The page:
The Truth About Green IT

There are plenty of green products available on the market, but what’s the real return on green IT investment ?

Implementing green technologies isn’t just about saving the planet and cutting costs, it makes good business sense especially in the current economic climate.

In the last couple of years, several computing solutions have emerged as naturals in the quest to go green. Chief among these is server virtualization, but there are a host of tried-and-true methods for getting data centres and desktops to use less energy and reduce the demands of technology on resources: Turning off unused equipment, power management features in operating systems and computer hardware, and data deduplication are just some tools IT managers can leverage to reduce energy waste.

However, with all of these green solutions at hand, there are two problems that face IT managers in the quest for a more energy-efficient computing environment. The first is measuring what is in fact “green,” and the second is actually implementing nuts-and-bolts features that make power conservation possible.

The current economic period will clearly place a premium on efficient operations, including IT. It is a happy coincidence, then, that green IT may conserve the most important business resource there is: cold, hard cash. Combined with a wave of capacity concerns about powering and cooling existing and new data centres, thought momentum is with forward-looking enterprises. However, IT managers are going to find that nimble retooling of existing infrastructure will be nearly impossible unless management systems are already in place that enable low-touch changes to system configurations.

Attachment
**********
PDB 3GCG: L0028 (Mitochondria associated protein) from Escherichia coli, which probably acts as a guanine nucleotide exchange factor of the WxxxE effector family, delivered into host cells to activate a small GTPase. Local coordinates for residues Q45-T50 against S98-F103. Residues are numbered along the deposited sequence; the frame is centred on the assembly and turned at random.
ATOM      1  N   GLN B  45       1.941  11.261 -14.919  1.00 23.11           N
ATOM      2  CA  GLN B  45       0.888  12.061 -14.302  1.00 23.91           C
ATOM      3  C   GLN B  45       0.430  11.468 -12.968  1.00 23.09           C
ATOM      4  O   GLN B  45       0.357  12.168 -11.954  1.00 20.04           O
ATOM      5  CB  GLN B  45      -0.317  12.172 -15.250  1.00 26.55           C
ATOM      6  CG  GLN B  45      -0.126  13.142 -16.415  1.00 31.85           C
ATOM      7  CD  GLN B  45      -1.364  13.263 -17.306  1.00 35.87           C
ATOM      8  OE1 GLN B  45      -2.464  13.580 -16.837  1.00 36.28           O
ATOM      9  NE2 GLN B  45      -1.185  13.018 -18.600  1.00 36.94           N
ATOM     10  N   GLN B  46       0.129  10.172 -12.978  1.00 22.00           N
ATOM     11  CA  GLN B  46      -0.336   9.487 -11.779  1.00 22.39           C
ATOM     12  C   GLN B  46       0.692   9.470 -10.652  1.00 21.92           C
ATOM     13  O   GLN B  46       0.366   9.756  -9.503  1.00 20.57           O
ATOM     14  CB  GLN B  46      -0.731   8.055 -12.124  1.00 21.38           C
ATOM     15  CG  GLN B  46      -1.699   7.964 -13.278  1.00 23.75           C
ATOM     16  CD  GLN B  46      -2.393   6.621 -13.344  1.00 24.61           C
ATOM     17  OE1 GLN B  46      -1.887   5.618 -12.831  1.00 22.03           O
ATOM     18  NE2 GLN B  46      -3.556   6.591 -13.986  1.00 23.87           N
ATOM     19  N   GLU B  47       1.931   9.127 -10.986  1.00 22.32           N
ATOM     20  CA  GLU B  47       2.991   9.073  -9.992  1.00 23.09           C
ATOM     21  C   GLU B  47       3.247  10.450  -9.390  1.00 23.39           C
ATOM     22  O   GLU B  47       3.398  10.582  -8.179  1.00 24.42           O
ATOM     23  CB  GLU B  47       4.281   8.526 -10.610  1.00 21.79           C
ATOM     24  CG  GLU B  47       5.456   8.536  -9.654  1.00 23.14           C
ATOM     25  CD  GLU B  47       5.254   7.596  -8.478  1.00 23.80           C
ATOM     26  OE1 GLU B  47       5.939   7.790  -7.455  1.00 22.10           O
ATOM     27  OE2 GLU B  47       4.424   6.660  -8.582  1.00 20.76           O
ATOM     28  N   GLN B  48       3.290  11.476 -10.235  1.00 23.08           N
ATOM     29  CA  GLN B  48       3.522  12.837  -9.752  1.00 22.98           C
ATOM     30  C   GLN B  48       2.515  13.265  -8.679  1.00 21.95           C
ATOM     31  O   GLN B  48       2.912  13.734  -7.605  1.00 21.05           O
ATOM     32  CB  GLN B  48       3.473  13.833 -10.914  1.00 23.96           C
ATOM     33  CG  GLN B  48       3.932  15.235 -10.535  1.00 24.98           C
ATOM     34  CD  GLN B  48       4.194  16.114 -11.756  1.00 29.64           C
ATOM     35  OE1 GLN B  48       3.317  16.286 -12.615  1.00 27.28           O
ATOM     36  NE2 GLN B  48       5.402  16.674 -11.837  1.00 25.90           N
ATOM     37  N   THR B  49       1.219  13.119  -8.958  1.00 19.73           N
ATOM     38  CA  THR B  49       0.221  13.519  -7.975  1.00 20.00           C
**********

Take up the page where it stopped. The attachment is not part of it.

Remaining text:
Further, some changes to manage and control data centre power require breaking one of the cardinal rules of IT: If it ain’t broke, don’t fix it.

For example, during my recent test of Raritan’s Dominion PX intelligent power distribution unit, I had to power down several components of eWEEK Labs’ VMware ESX implementation to connect the systems to the power outlets in the Raritan device. Needless to say, a collection of eight systems—including servers, network gear and storage equipment—that had been working fine didn’t work so well after the power cycle.

This is no fault of the Raritan device, but rather illustrated the weakness of my run book and management techniques in the lab. The important lesson is that rerigging equipment racks to take advantage of available power measurement, monitoring and control systems requires rigorously tested IT procedures.

However, it is necessary to implement power-measuring equipment to get a baseline understanding of your current energy usage. It turns out that the most important method for measuring the greenness of your IT operation grows from knowing the current computational cost per watt.